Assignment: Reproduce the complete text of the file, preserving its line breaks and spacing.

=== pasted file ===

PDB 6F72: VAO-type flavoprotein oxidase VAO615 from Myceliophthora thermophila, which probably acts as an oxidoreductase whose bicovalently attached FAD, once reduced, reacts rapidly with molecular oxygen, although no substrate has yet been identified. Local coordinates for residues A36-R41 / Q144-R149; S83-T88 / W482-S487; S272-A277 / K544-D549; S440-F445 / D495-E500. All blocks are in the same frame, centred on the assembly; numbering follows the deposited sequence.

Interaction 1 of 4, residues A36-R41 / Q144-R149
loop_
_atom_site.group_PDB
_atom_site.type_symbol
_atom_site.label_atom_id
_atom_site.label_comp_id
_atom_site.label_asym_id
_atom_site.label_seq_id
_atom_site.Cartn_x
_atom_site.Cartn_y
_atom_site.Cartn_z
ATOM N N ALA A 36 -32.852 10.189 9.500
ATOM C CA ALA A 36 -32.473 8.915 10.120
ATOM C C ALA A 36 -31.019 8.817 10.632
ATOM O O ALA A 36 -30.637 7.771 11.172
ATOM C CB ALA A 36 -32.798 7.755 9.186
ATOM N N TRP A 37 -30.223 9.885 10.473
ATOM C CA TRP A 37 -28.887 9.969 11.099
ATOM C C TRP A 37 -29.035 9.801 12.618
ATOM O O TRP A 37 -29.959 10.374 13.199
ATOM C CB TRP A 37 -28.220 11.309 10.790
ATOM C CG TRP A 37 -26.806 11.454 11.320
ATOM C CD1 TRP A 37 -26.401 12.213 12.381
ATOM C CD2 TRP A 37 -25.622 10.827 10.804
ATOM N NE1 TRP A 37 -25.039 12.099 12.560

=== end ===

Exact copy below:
PDB 6F72: VAO-type flavoprotein oxidase VAO615 from Myceliophthora thermophila, which probably acts as an oxidoreductase whose bicovalently attached FAD, once reduced, reacts rapidly with molecular oxygen, although no substrate has yet been identified. Local coordinates for residues A36-R41 / Q144-R149; S83-T88 / W482-S487; S272-A277 / K544-D549; S440-F445 / D495-E500. All blocks are in the same frame, centred on the assembly; numbering follows the deposited sequence.

Interaction 1 of 4, residues A36-R41 / Q144-R149
loop_
_atom_site.group_PDB
_atom_site.type_symbol
_atom_site.label_atom_id
_atom_site.label_comp_id
_atom_site.label_asym_id
_atom_site.label_seq_id
_atom_site.Cartn_x
_atom_site.Cartn_y
_atom_site.Cartn_z
ATOM N N ALA A 36 -32.852 10.189 9.500
ATOM C CA ALA A 36 -32.473 8.915 10.120
ATOM C C ALA A 36 -31.019 8.817 10.632
ATOM O O ALA A 36 -30.637 7.771 11.172
ATOM C CB ALA A 36 -32.798 7.755 9.186
ATOM N N TRP A 37 -30.223 9.885 10.473
ATOM C CA TRP A 37 -28.887 9.969 11.099
ATOM C C TRP A 37 -29.035 9.801 12.618
ATOM O O TRP A 37 -29.959 10.374 13.199
ATOM C CB TRP A 37 -28.220 11.309 10.790
ATOM C CG TRP A 37 -26.806 11.454 11.320
ATOM C CD1 TRP A 37 -26.401 12.213 12.381
ATOM C CD2 TRP A 37 -25.622 10.827 10.804
ATOM N NE1 TRP A 37 -25.039 12.099 12.560